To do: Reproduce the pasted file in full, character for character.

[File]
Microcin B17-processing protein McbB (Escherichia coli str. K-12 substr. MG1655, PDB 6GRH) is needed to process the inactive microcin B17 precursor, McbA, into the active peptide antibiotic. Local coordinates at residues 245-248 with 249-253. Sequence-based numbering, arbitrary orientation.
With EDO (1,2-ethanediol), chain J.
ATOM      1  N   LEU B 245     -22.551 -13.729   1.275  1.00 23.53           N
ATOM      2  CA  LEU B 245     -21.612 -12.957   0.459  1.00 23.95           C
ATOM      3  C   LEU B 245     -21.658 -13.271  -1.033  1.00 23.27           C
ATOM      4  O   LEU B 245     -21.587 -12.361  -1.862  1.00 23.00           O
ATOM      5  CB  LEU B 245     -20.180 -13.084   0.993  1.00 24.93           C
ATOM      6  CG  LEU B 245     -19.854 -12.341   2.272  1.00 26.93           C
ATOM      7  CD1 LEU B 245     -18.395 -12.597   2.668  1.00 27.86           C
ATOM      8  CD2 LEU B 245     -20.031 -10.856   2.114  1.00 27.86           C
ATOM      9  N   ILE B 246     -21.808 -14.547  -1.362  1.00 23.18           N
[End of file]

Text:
Microcin B17-processing protein McbB (Escherichia coli str. K-12 substr. MG1655, PDB 6GRH) is needed to process the inactive microcin B17 precursor, McbA, into the active peptide antibiotic. Local coordinates at residues 245-248 with 249-253. Sequence-based numbering, arbitrary orientation.
With EDO (1,2-ethanediol), chain J.
ATOM      1  N   LEU B 245     -22.551 -13.729   1.275  1.00 23.53           N
ATOM      2  CA  LEU B 245     -21.612 -12.957   0.459  1.00 23.95           C
ATOM      3  C   LEU B 245     -21.658 -13.271  -1.033  1.00 23.27           C
ATOM      4  O   LEU B 245     -21.587 -12.361  -1.862  1.00 23.00           O
ATOM      5  CB  LEU B 245     -20.180 -13.084   0.993  1.00 24.93           C
ATOM      6  CG  LEU B 245     -19.854 -12.341   2.272  1.00 26.93           C
ATOM      7  CD1 LEU B 245     -18.395 -12.597   2.668  1.00 27.86           C
ATOM      8  CD2 LEU B 245     -20.031 -10.856   2.114  1.00 27.86           C
ATOM      9  N   ILE B 246     -21.808 -14.547  -1.362  1.00 23.18           N